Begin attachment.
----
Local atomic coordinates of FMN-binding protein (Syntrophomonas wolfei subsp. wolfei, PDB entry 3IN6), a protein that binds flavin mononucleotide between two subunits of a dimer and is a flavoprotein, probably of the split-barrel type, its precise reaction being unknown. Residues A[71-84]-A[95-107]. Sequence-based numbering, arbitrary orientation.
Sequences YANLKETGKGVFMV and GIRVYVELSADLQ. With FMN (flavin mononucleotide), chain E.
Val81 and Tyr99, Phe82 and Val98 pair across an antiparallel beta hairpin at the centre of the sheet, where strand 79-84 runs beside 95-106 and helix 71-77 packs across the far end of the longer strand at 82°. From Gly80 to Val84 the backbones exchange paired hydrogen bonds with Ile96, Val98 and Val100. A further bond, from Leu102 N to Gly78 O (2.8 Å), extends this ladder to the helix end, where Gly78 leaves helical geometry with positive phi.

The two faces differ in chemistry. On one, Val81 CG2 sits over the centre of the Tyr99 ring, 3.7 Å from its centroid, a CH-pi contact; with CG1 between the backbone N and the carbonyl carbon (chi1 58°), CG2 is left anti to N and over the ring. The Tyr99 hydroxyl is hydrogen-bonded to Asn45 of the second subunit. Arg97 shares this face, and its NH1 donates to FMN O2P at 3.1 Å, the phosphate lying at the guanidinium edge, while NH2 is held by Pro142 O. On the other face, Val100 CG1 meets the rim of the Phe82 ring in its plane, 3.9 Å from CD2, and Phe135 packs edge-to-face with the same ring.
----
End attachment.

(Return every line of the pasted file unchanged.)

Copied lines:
Local atomic coordinates of FMN-binding protein (Syntrophomonas wolfei subsp. wolfei, PDB entry 3IN6), a protein that binds flavin mononucleotide between two subunits of a dimer and is a flavoprotein, probably of the split-barrel type, its precise reaction being unknown. Residues A[71-84]-A[95-107]. Sequence-based numbering, arbitrary orientation.
Sequences YANLKETGKGVFMV and GIRVYVELSADLQ. With FMN (flavin mononucleotide), chain E.
Val81 and Tyr99, Phe82 and Val98 pair across an antiparallel beta hairpin at the centre of the sheet, where strand 79-84 runs beside 95-106 and helix 71-77 packs across the far end of the longer strand at 82°. From Gly80 to Val84 the backbones exchange paired hydrogen bonds with Ile96, Val98 and Val100. A further bond, from Leu102 N to Gly78 O (2.8 Å), extends this ladder to the helix end, where Gly78 leaves helical geometry with positive phi.

The two faces differ in chemistry. On one, Val81 CG2 sits over the centre of the Tyr99 ring, 3.7 Å from its centroid, a CH-pi contact; with CG1 between the backbone N and the carbonyl carbon (chi1 58°), CG2 is left anti to N and over the ring. The Tyr99 hydroxyl is hydrogen-bonded to Asn45 of the second subunit. Arg97 shares this face, and its NH1 donates to FMN O2P at 3.1 Å, the phosphate lying at the guanidinium edge, while NH2 is held by Pro142 O. On the other face, Val100 CG1 meets the rim of the Phe82 ring in its plane, 3.9 Å from CD2, and Phe135 packs edge-to-face with the same ring.